Illinois Primary Election Results Show It’s Still Hard for Women to Compete

The Ida B. Wells Legacy Committee is one of the few political action committees dedicated to developing and supporting progressive African-American women candidates in Illinois. “After carrying everyone else on our backs, it’s time for us to carry each other,” states Delmarie Cobb, founder of Ida’s Legacy.

This past election, Ida’s Legacy endorsed five women for various offices. Three of the five won their respective races. As a veteran political consultant, Cobb explains there are a number of ways to help candidates without coordinating with campaigns—polling, direct mail, phone banking, and field are the areas she says suffer when a candidate isn’t endorsed by the party and doesn’t have the benefit of its infrastructure, apparatus and workers.

The Illinois Primary Election and International Women’s Month intersected on March 20.  So far, Illinois and Texas are the only two states to hold primaries this year.

Both states saw an increase in voter turnout.  A good sign more voters are engaged, since many people stay home during primary elections and let others decide for them who should be the general election nominees.  Democratic turnout in Illinois is reported to be up 300 percent over 2014, the last non-presidential election year.

Surprisingly, the difference between the two states was the number of women deciding to run and ultimately win.  A surge of women candidates ran for office in Texas, but not so in Illinois.  Seats held by women for years fell to men.

Even more interesting is while the country is seeing an increase of black women candidates running for office at every level of government and being successful, that wasn’t the case in Illinois.  Of the more than 50 black women to run for office, including three candidates for lieutenant governor, the results are a mixed bag.

According to Sarah Brune, executive director for the Illinois Campaign for Political Reform, women candidates face more hurdles than their male counterparts. “There may be more people interested or activated to get involved in politics, but being a candidate for office is nothing easy or simple—it’s difficult, and it requires a lot of time…money and resources,” Brune told a reporter.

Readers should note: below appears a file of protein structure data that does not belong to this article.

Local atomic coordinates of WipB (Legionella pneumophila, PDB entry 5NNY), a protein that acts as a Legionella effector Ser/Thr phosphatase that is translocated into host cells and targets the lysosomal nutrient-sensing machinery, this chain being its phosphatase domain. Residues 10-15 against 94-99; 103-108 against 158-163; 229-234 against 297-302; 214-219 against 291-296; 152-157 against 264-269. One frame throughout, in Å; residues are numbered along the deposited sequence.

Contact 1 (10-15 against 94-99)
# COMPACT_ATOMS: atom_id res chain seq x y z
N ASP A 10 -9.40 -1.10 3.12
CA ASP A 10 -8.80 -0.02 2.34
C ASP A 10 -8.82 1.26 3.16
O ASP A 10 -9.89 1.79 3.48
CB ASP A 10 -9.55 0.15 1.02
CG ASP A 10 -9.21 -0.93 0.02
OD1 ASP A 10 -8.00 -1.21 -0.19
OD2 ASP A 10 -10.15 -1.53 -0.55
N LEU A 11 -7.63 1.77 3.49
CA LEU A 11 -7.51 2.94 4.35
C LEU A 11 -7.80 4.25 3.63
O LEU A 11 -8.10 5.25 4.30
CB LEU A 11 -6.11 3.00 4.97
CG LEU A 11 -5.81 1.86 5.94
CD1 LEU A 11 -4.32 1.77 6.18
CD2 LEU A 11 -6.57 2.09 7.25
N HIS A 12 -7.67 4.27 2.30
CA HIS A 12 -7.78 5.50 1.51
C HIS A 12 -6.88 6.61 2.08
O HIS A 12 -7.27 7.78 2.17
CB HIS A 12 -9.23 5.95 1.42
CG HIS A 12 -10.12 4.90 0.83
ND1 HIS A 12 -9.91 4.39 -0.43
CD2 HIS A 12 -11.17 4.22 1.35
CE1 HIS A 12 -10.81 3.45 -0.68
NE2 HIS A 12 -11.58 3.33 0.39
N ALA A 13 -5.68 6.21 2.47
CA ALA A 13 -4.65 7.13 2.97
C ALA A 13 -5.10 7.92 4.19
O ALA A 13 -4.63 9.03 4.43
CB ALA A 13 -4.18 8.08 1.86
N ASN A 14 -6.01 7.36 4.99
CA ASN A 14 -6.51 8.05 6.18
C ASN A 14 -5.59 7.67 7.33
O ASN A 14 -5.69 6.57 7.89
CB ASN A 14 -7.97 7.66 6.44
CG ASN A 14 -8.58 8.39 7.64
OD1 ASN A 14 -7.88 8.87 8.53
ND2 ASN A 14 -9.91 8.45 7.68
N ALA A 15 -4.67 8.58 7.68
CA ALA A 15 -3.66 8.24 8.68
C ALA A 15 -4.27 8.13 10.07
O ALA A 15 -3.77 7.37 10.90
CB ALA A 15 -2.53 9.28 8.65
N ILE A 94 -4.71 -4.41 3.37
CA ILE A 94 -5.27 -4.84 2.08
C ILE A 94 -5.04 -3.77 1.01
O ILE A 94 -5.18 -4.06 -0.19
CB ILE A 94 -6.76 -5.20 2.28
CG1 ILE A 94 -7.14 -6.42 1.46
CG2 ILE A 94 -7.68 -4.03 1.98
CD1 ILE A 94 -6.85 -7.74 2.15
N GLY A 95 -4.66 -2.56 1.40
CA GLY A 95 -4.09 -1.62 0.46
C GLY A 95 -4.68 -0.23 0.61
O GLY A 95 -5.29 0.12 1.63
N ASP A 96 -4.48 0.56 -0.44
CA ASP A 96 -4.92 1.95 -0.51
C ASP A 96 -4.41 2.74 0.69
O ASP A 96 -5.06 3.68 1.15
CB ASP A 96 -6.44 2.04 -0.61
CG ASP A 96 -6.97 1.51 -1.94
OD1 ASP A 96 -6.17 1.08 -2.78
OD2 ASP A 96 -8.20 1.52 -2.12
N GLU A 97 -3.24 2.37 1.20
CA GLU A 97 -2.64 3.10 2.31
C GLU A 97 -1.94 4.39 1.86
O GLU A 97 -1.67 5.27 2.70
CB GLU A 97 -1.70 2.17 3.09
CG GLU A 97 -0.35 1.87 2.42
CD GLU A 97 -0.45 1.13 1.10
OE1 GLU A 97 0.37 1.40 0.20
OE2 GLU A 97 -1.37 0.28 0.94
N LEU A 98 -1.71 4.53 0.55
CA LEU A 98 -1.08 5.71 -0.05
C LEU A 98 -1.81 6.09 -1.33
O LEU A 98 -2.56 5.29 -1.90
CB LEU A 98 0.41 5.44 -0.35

For black women the hurdles are steeper, because they don’t have family, business or financial resources to raise the money needed to run for higher office.  There is no good old-boys network for black women.

Naperville resident, Lauren Underwood, who emerged as the Democratic nominee and will be facing Randy Hultgren in the 14th Congressional District, told USA Today that running her campaign was particularly hard in the expensive Chicago media market. “Black women have a unique set of challenges,” including a dearth of organized donor networks from a “shared cultural background.’’ Only a few groups support black women running for office, she concluded.

Ida’s Legacy is holding its first luncheon fundraiser featuring Hillary Rodham Clinton on Thursday, April 12, 2018 at the Sheraton Grand Hotel, 301 E. North Water Street.  As the first woman nominee of the Democratic Party, 96 percent of black women voted for Clinton.  Her appearance and anticipated call to action at Ida’s Legacy luncheon are an acknowledgement of how important black women are to the democratic process, not only as voters but future office holders.

Please join us for this momentous event as Ida’s Legacy celebrates a great first year of recognizing the value of black women to the progressive movement and democratic process.

For more information about the luncheon with Hillary Clinton, please call 312-948-9951 or go online at